I say again that the ESV is about as good as you can do for a modern English translation. (Though the KJV beats it for accuracy at almost every point of disagreement.) So my ESV rants in this series express my puzzlement and disappointment when the ESV translator makes what I view as the wrong choice. Especially when the choice breaks a connection or obscures an antecedent in the Biblical vocabulary.
So Rebekah’s disappointing son Esau marries a couple of the local Hittite girls, and Rebekah complains to Isaac about these “daughters of Heth.” Heth, as I’m sure we all recall, was one of Canaan’s two sons listed in Genesis 10. Heth becomes the forefather of one of the Canaanite tribes known as the Hittites. “Heth” and “Hittite” have the same Hebrew root. So sometimes the text calls the Hittites “Hittites”, and sometimes it calls them “sons of Heth.” The Hebrew has two different ways to say it. Does it make any difference?
Maybe. And my point all along has been that this is not a call that the translator should be making. Translators just translate, and leave interpretation, explanation, and cultural accommodation for the preacher and teacher. (Yes, yes, yes, it is not always that simple … but in these rant posts, I’m citing cases where I think it IS that simple.) At least I think we should pause before we just flatten out the text and change all the Bible’s “sons of Heth” into “Hittites.” Isn’t it possible that in some cases the Bible says “sons of Heth” to communicate a nuance or suggest a connection that “Hittite” doesn’t? A good translation does not obliterate those connections.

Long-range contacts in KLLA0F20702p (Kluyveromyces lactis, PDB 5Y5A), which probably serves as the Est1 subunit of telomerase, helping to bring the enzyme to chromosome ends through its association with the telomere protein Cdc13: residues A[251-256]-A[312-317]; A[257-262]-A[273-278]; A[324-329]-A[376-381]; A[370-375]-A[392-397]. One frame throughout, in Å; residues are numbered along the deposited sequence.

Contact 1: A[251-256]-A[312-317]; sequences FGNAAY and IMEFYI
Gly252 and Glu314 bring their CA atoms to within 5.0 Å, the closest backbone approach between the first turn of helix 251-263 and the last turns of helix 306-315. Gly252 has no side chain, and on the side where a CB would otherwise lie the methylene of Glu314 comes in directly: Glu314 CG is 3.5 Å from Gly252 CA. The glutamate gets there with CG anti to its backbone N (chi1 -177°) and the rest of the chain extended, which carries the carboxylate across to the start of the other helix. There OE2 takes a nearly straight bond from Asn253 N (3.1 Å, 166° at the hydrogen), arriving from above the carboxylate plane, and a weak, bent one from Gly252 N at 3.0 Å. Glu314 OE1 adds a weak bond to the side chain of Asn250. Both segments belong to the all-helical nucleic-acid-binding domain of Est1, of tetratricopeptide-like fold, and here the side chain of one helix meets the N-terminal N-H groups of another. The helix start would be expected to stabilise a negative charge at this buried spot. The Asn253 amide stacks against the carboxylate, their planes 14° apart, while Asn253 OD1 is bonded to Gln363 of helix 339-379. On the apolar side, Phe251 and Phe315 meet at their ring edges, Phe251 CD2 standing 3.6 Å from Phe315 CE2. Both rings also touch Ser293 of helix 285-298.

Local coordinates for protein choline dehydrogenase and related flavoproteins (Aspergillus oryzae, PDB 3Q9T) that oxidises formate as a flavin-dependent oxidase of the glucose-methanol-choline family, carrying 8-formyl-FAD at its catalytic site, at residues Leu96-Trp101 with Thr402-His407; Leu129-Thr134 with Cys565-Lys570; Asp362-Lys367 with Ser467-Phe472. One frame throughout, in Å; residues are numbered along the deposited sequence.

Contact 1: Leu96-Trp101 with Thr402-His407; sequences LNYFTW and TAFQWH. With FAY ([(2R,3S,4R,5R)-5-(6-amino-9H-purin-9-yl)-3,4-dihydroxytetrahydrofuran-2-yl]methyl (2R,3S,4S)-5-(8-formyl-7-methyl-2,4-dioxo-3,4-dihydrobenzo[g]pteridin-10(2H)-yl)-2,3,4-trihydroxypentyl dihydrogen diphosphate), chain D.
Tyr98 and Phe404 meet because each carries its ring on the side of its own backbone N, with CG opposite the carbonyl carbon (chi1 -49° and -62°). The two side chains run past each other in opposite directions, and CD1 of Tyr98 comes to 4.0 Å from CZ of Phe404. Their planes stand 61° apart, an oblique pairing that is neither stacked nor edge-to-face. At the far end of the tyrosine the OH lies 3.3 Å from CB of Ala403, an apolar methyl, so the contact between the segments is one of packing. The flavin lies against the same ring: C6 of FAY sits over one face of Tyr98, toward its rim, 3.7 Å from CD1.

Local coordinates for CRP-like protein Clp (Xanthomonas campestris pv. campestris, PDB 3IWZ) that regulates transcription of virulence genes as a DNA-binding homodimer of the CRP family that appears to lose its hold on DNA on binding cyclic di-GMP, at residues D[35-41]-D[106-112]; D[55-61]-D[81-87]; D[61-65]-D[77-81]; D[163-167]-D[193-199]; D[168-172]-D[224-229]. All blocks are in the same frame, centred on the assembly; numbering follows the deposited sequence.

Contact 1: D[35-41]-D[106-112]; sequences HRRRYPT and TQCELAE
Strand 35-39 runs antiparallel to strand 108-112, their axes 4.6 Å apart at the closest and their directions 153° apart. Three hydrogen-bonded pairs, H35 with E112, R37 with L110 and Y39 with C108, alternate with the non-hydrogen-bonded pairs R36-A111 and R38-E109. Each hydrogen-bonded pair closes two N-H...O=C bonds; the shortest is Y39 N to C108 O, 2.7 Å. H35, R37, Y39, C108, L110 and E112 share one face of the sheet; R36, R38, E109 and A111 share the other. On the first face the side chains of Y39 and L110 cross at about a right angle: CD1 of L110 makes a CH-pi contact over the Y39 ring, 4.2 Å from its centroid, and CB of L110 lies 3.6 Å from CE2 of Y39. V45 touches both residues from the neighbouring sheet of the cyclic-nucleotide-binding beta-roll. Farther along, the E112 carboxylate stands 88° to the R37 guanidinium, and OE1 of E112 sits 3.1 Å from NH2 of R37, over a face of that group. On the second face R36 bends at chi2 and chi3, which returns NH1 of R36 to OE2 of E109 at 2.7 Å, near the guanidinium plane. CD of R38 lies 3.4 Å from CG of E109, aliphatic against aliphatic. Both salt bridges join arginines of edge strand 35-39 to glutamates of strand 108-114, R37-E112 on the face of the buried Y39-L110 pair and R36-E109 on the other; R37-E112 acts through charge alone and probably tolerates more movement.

So, no surprise. KJV says “sons of Heth” where the Hebrew says “sons of Heth.” But ESV wobbles. When Rebekah complains about these “daughters of Heth,” ESV, for some reason, (WHY??!!), decides that “Hittite women” is better.
Guess what. I disagree.
(I wonder if this is a bias danger for the kind of guys who get put on the translation teams. Most of them are classroom professors, who always have one foot in the original language and the other foot in the classroom with a bunch of sleepy pastoral candidates who are just trying to survive the academics in order to go do gospel ministry. Most of these guys could not care less about parsing Hebrew verbs, so the prof always has to pull the Hebrew idiom into the modern world and dress it in skinny jeans and tattoos before their students’ eyes begin to open. That probably helps in the classroom, but is not the model for translation.)